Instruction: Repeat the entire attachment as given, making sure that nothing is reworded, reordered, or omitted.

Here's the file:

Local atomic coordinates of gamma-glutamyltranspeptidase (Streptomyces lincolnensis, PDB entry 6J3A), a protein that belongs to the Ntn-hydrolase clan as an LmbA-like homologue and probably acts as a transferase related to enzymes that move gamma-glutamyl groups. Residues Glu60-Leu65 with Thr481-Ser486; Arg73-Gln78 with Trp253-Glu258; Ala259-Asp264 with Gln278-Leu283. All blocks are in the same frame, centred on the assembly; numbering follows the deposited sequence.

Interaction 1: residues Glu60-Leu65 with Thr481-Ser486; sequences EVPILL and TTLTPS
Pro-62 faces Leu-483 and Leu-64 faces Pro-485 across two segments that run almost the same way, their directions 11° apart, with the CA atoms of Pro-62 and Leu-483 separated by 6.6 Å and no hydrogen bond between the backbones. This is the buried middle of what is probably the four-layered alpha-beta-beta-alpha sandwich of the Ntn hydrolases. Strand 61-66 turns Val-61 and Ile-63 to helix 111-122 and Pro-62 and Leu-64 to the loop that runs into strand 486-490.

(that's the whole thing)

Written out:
Local atomic coordinates of gamma-glutamyltranspeptidase (Streptomyces lincolnensis, PDB entry 6J3A), a protein that belongs to the Ntn-hydrolase clan as an LmbA-like homologue and probably acts as a transferase related to enzymes that move gamma-glutamyl groups. Residues Glu60-Leu65 with Thr481-Ser486; Arg73-Gln78 with Trp253-Glu258; Ala259-Asp264 with Gln278-Leu283. All blocks are in the same frame, centred on the assembly; numbering follows the deposited sequence.

Interaction 1: residues Glu60-Leu65 with Thr481-Ser486; sequences EVPILL and TTLTPS
Pro-62 faces Leu-483 and Leu-64 faces Pro-485 across two segments that run almost the same way, their directions 11° apart, with the CA atoms of Pro-62 and Leu-483 separated by 6.6 Å and no hydrogen bond between the backbones. This is the buried middle of what is probably the four-layered alpha-beta-beta-alpha sandwich of the Ntn hydrolases. Strand 61-66 turns Val-61 and Ile-63 to helix 111-122 and Pro-62 and Leu-64 to the loop that runs into strand 486-490.